Acupuncture for back pain

By Sally Ann Quirke, Chartered Physiotherapist | Filed under: Back Pain Remedies


Acupuncture for low back pain
Pins and needles to treat pins and needles?

Acupuncture is based on an ancient and traditional Chinese Medicine that involves inserting very fine needles in under the skin of your body. It is used as an alternative therapy to treat a range of illnesses and conditions. Us Physiotherapists sometimes use a similar technique called ‘dry needling’ which is based on the principles of Acupuncture but adapted for their clinical treatment programs.

Sometimes, my patients ask “Should I try Acupuncture?” to treat chronic back pain and is it effective as an alternative to taking pain relief medication. These are hard questions to answer and the topic is well debated in the medical world!

How effective is Acupuncture?

There are a range of studies published on the effectiveness of acupuncture as a treatment for back pain. Generally, they conclude there is insufficient evidence to show how effective Acupuncture is, but more research is needed, particularly in the treatment of lower back pain. Considering this, along with own observations from the patients I see in my physiotherapy practice, I would not generally recommend acupuncture to be an effective sole course of treatment of mechanical back pain – at least in cases that I would typically see on a daily basis.

However, I do not dismiss it completely - I find that ‘needling’ can be effective as part of a management approach to back pain, and I do use a similar technique known as Dry Needling (a western adaptation of Acupuncture that focuses on releasing ‘trigger points’ as opposed to acupoints). In certain cases, I use Dry Needling in conjunction with manual therapy and strengthening exercises to successfully treat back pain.

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There are two areas where I find Dry Needling to be effective. Firstly, it appears to work better on nociceptive pain (pain coming from injury and peripheral disease), more so than neuropathic pain (pain arising from within the nervous system).

Secondly, Dry Needling and Acupuncture can be effective in the relief of acute (early) stages of back pain where pain is at its most severe. This is due to the effect it has on helping ease muscle spasm, allowing you to move more easily with less pain. It can also help to relax the nervous system eases tension and helps sleeping - this is important because it is while we sleep that greatest healing can occur.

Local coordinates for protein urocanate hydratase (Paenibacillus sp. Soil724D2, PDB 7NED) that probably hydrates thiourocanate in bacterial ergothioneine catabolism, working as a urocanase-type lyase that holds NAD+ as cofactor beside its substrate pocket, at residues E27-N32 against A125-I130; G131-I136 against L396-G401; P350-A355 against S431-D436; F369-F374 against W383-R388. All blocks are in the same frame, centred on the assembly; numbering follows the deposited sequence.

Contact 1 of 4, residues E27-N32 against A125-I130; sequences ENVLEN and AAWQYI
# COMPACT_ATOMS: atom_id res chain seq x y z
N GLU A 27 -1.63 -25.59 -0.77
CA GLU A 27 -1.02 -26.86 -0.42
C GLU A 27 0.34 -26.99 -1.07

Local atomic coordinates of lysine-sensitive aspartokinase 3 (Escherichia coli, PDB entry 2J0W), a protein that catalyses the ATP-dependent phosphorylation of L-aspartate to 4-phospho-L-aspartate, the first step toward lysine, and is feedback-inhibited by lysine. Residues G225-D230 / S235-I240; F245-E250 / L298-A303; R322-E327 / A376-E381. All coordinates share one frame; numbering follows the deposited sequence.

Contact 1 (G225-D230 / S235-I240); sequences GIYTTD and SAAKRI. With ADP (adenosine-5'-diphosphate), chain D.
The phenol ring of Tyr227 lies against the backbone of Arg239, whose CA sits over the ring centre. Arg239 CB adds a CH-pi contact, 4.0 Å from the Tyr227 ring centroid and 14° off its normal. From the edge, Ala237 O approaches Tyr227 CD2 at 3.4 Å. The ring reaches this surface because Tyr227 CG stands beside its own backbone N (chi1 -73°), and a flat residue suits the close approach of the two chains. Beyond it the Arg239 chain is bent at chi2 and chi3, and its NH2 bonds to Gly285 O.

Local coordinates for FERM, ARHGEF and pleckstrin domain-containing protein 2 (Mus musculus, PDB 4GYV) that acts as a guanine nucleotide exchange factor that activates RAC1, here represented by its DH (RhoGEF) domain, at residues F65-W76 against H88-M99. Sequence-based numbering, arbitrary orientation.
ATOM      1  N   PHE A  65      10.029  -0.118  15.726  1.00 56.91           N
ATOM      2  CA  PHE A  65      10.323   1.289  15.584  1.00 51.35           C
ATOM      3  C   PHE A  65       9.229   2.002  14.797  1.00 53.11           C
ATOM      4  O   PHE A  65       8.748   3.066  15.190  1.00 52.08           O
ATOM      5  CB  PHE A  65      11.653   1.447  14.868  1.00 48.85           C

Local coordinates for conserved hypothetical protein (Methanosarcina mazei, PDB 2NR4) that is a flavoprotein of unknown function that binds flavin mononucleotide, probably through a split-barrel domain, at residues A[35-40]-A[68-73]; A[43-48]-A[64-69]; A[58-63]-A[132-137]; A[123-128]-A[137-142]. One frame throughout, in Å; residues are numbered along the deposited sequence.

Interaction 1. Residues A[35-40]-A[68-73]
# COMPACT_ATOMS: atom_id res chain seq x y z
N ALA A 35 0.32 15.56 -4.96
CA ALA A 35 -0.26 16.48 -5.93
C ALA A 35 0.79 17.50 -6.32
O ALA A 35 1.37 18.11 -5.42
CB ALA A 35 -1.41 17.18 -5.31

Acupuncture as an alternative to medication for back pain

With regard to Acupuncture as an alternative to medication for back pain, again, I would highlight the important point of seeking professional medical advice first, to get an early diagnosis in the management of your back pain. If your therapist correctly determines that your condition involves acute nociceptive pain, then Accupuncture may be of value and may reduce your dependency on medication to control pain, and I would see this as having a positive effect on the general heath and function of a back pain patient.

To summarise, I see potential in using Acupuncture to treat back pain in certain cases. However, in my experience, it should be used appropriately only in the management of certain types of back conditions - and by management I mean as part of an overall treatment strategy that generally involves The best course of action I would recommend that you first consult a medically qualified therapist and diagnose the cause of your back pain. Then talk about whether ‘needling’ is a suitable option to treat your condition. If so, then ensure that the Accupuncturist you choose is medically qualified and experienced to treat the condition.


While the content and materials contained in the articles on this website have been written & researched by Sally Ann Quirke, a professional, practising & fully qualified Chartered Physiotherapist (Physical Therapist) based in Ireland, they are provided for general information and educational purposes only. They do not constitute medical advice on any particular individual situation. Please see your Chartered Physiotherapist or other medical practitioner for full and individual consultation.

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